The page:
For many people, the disease tuberculosis (TB) is still a condition of the past. But, tuberculosis is still one of the leading killers of young adults all across the world. According to an estimate, about 2 billion people – 1/3rd of the world’s population – are infected with this condition.

It is basically a bacterium known as Mycobacterium tuberculosis. Tuberculosis is a chronic bacterial infection and it spreads through the air and generally targets the lungs, although other organs can also be involved such as bones and intestines. Most of the people suffering from M. tuberculosis hold the bacterium without having any signs and symptoms but many develop active tuberculosis condition. Every year, approximately eight million people in the world develop active tuberculosis and out of them, three million die.

It is between 2-8 weeks after being infected with Mycobacterium a person’s immune system reacts to the tuberculosis germs by walling off the infected cells. From then onwards the body keeps a standoff with tuberculosis, sometimes even for years. Most of the people can have a complete healing of their primary stage, and the bacteria eventually vanish off.

A positive tuberculosis skin test, and old scars seen on a chest X-Ray, might provide the only ground of the bacterial infection. With appropriate antibiotics’ treatment, tuberculosis is curable in more than 9 out of 10 patients. Tuberculosis is considered to be an airborne disease, the disease that spreads from person to person in tiny microscopic droplets whenever a person suffering from tuberculosis coughs, sneezes, utters, sings, or even laughs. Only people with active disease are communicable. It generally takes lengthy procedure with someone having active tuberculosis before someone can get infected.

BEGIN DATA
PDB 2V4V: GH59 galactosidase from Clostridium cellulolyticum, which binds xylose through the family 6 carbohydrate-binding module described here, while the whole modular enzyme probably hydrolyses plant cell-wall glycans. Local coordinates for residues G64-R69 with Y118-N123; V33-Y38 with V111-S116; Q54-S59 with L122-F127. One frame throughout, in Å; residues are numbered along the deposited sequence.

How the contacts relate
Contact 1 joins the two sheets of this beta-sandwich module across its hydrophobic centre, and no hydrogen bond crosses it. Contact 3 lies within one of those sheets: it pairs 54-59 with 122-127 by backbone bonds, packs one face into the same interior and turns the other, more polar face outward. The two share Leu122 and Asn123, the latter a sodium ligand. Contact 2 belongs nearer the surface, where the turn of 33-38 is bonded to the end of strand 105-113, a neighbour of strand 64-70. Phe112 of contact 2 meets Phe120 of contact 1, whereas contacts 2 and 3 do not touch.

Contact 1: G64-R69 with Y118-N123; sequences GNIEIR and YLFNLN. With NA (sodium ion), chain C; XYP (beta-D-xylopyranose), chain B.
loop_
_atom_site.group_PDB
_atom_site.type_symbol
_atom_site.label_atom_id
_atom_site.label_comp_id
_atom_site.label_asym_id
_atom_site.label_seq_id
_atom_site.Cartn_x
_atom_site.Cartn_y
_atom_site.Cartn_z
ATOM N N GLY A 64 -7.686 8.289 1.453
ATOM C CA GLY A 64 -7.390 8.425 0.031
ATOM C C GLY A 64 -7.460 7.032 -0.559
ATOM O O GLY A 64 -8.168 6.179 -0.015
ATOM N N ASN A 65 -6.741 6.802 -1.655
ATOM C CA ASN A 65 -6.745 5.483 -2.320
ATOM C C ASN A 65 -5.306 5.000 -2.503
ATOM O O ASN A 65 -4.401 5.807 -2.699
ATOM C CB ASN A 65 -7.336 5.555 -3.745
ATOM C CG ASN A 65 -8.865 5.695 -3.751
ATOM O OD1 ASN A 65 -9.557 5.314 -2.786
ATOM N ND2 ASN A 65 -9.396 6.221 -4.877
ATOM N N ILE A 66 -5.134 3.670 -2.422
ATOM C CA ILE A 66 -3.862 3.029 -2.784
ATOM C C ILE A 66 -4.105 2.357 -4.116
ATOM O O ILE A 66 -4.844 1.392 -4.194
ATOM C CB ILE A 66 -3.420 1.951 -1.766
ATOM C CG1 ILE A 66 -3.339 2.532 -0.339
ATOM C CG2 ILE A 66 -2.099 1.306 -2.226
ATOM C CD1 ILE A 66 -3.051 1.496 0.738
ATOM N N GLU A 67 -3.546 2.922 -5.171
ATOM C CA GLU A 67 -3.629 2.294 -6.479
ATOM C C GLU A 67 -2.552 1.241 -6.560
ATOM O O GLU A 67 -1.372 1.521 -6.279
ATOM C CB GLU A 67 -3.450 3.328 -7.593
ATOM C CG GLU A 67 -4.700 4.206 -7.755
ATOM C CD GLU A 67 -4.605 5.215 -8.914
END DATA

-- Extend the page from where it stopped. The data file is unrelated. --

On an average, people have about 50% risks of becoming infected with Mycobacterium if they spend 8 hr a day for about 6 months or 24 hr a day for 2 months working or living with someone having active tuberculosis. Successful tuberculosis treatment is based on close cooperation that the patient and doctor and other health care providers have with each other. Tuberculosis treatment generally combines several different antibiotic drugs that are given for at least 6 months, sometimes for as long as one year.

Patients should take their medicine on time on daily basis for the entire prescribed period; however, some tuberculosis patients give up taking their prescribed medicines since they start feeling better after only a couple of weeks of treatment – this is wrong and dangerous. Another reason they might give up medications is because tuberculosis drugs can have unwanted side effects.


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